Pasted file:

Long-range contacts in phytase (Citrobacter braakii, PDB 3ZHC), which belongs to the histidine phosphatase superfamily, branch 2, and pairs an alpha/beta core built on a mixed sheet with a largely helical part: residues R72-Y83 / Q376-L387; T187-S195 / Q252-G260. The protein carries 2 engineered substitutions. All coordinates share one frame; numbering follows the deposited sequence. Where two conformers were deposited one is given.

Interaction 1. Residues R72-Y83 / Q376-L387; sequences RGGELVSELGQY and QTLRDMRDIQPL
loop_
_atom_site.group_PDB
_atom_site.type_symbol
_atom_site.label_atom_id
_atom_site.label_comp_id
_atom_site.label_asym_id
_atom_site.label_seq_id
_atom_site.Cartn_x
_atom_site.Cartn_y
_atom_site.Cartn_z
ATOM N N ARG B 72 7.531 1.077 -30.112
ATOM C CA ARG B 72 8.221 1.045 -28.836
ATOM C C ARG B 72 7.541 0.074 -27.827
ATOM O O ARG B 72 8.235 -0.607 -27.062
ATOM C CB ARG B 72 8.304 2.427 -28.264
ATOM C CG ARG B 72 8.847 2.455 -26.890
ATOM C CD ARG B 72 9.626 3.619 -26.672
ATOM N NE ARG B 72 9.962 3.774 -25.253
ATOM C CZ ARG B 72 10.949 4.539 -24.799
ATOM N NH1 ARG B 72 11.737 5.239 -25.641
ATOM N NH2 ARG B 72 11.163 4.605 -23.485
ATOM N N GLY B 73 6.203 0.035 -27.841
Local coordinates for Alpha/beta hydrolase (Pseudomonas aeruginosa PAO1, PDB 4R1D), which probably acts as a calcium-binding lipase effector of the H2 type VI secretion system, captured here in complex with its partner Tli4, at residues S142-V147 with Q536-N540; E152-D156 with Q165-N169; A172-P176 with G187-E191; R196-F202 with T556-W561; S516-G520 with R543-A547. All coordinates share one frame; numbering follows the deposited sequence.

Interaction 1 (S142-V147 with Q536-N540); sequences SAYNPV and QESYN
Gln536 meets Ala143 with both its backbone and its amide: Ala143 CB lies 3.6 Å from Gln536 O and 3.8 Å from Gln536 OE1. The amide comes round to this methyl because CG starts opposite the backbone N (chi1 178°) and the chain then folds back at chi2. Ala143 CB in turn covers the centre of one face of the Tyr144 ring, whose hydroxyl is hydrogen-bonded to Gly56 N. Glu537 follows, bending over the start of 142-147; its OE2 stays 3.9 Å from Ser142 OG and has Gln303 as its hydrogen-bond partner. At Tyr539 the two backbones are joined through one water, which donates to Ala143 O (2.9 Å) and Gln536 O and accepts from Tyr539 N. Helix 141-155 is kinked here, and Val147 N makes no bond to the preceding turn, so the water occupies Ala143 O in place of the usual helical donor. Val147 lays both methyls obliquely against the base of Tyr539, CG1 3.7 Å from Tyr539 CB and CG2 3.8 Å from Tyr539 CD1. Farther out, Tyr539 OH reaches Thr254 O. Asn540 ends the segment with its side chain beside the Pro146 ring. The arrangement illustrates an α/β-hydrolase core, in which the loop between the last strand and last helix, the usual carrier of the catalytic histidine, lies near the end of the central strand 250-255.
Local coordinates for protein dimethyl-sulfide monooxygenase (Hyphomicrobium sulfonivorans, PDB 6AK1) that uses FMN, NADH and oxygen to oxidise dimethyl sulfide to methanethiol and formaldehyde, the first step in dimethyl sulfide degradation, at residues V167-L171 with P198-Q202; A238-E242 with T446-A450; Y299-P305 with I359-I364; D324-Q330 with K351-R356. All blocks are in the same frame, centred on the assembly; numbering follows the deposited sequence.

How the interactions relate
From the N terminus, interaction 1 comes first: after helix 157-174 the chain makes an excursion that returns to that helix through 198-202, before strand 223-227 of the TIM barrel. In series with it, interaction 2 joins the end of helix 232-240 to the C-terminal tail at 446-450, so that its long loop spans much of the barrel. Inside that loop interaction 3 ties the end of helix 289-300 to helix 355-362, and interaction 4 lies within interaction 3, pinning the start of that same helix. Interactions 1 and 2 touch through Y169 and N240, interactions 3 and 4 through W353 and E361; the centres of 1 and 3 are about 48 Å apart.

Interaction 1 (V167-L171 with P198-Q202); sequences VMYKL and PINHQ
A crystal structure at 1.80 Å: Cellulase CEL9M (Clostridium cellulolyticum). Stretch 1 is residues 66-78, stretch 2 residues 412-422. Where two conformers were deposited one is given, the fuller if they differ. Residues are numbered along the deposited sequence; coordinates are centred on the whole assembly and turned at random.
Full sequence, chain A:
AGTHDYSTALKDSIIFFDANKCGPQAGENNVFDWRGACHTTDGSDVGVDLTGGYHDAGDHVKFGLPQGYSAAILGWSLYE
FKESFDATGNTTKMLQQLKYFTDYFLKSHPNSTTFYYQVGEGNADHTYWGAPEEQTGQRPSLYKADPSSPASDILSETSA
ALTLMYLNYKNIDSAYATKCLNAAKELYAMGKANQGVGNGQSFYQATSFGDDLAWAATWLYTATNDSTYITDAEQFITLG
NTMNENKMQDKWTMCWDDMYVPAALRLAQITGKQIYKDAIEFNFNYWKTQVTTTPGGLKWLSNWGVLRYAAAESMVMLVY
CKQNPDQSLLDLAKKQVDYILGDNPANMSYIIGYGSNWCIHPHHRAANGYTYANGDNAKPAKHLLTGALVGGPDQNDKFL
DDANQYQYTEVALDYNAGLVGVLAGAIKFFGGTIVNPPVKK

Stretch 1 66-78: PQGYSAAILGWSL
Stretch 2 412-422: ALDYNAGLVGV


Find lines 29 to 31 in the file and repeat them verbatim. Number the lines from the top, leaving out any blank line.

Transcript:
How the interactions relate
From the N terminus, interaction 1 comes first: after helix 157-174 the chain makes an excursion that returns to that helix through 198-202, before strand 223-227 of the TIM barrel. In series with it, interaction 2 joins the end of helix 232-240 to the C-terminal tail at 446-450, so that its long loop spans much of the barrel. Inside that loop interaction 3 ties the end of helix 289-300 to helix 355-362, and interaction 4 lies within interaction 3, pinning the start of that same helix. Interactions 1 and 2 touch through Y169 and N240, interactions 3 and 4 through W353 and E361; the centres of 1 and 3 are about 48 Å apart.

Interaction 1 (V167-L171 with P198-Q202); sequences VMYKL and PINHQ